Since mobile learners are agile learners, they are likely to take their training while travelling, while taking a walk, and not while staying still at one place. If they are commuting, they won’t prefer a YouTube video or an episode that’s an hour long. There will be many things to distract them from learning. Hence, it’s important to keep your trainings short and not more than the recommended span of 3-15 minutes per module.
Tread with Technology
You scroll through items on Amazon on your mobile. Add those items to your cart, and close the app. The next thing you know, Amazon will make sure you do not forget to buy those items—it will keep notifying you, sending you emails, when you open the app, the cart icon will keep staring at you until you are forced to buy them or remove them from your cart. But, if you dare remove them from your cart, Amazon will give you nightmares about not buying it like a stalker: We see you didn’t buy the washing machine, are we not good enough? Seems like you accidentally emptied your cart, should we recover the items for you? Once you buy the items, the app will keep sharing similar or updated versions of the same item with you.
These are nothing but techniques to make the customer feel their concerns haven’t gone unaddressed. Since they are not walking up to a store to buy a product, the app gives them a similar experience just how a salesperson would. This is where Artificial Intelligence plays a big role in helping you calculate all the algorithm—where do your learners click, how often do they visit the training, which specific explainer videos do they watch, etc.
Our learners too, are like our customers. Gone are the days when we could force-feed every bit of our knowledge down the learners’ throats. Today, the learners are smart, advanced, and (un)fortunately, have the option to switch to hundred other sites that would not force them to read what they don’t want to read. Creating adaptive content in such situations becomes the key. Ask your learners what they want, how would they want to learn it, and more importantly, how would they want to apply it? Make them learn what you want them to learn but let them learn how they want to learn it. If they have skipped a topic, let them do it. But, make sure your learning intervention is the persistent stalker who makes your learner come back to the skipped topic and say, “Mea culpa, my friend”.
Gamify your Content
As we know, every application now comes with rewards—you download this application, you get 20 points; you share that application with your friend, you get 50 points; your friends share it with their friends, you become a gold member, and so on. Similarly, give your learners a reason to come back to your training. Provide them daily challenges that they need to win in order to be on top. Keep notifying them about their progress so far. Add a sense of competition by making them play or take the course with their fellow course mates. If that’s not possible, just provide a virtual player who they can compete with. Make your training as much fun as games are. But, don’t forget they have to learn too.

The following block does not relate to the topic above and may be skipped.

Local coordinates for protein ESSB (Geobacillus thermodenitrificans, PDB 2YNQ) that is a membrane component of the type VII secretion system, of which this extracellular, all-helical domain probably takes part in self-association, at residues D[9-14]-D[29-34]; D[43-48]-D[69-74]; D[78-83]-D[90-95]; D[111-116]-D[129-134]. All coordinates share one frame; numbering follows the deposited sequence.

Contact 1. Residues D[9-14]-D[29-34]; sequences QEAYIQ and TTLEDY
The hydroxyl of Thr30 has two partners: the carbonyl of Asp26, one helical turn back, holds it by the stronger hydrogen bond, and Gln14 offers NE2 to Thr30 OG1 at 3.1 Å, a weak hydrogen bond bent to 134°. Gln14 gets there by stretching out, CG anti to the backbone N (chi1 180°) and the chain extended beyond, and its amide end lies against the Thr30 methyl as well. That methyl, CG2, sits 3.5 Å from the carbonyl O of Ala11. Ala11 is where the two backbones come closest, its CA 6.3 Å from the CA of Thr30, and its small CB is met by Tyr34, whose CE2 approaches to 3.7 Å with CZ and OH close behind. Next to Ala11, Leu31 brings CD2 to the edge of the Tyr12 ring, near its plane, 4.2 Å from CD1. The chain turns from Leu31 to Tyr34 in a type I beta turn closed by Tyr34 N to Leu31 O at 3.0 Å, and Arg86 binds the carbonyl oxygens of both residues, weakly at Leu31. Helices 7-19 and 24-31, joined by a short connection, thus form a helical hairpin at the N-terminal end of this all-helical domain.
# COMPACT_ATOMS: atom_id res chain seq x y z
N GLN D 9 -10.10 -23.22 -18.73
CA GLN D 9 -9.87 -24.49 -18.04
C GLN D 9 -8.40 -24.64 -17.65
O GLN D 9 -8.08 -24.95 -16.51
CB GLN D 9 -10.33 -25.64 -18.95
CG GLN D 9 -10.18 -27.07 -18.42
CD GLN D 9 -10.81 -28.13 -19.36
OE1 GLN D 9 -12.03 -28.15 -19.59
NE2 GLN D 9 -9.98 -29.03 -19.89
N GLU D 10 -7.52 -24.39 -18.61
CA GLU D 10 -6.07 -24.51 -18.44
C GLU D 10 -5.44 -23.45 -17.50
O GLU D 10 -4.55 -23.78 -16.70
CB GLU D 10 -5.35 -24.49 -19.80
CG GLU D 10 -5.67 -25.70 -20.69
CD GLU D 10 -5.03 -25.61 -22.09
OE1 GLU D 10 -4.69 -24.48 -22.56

Create a Social Atmosphere for your Learners
We discussed how these new-age gamers build up their shared community. As designers, what holds us back from creating a social atmosphere for our learners while training them? Why not provide them a shared community, their own Quora where they can post FAQs, answer questions, and read about others’ experiences? Some ways in which you can enhance the social aspect in your trainings could be:
How to Begin?
Consider these two ways in which you can teach communication skills to your learners on mobile.
Which approach would you choose to design your course?
While Approach A is doable and has some level of engagement and motivation, there are chances that the learner will become bored of communicating and receiving rewards. The Approach B, however, hits the pulse of the learners by setting a target for them. Say, the learners have to convince 10 people per day with their communication skills. If they fail to do so, they become even more charged up to improve their performance in the round. They keep trying to work on that level until they win.
Thus, the reward does not lie outside of the training, but the training itself is the reward!
Long Story Short
When learners are engrossed in the training that allows them to explore, fail, achieve, and repeat the experience, and are eventually able to share that experience with their peers, the human aspect of your training is heightened and it vastly improves the engagement factor.
Co-founder & COO of Disprz – Mobile Learning Company of the year 2017
A serial entrepreneur with a track record of taking category-defining products across media, formal education and enterprise learning to both emerging and developed markets across the world.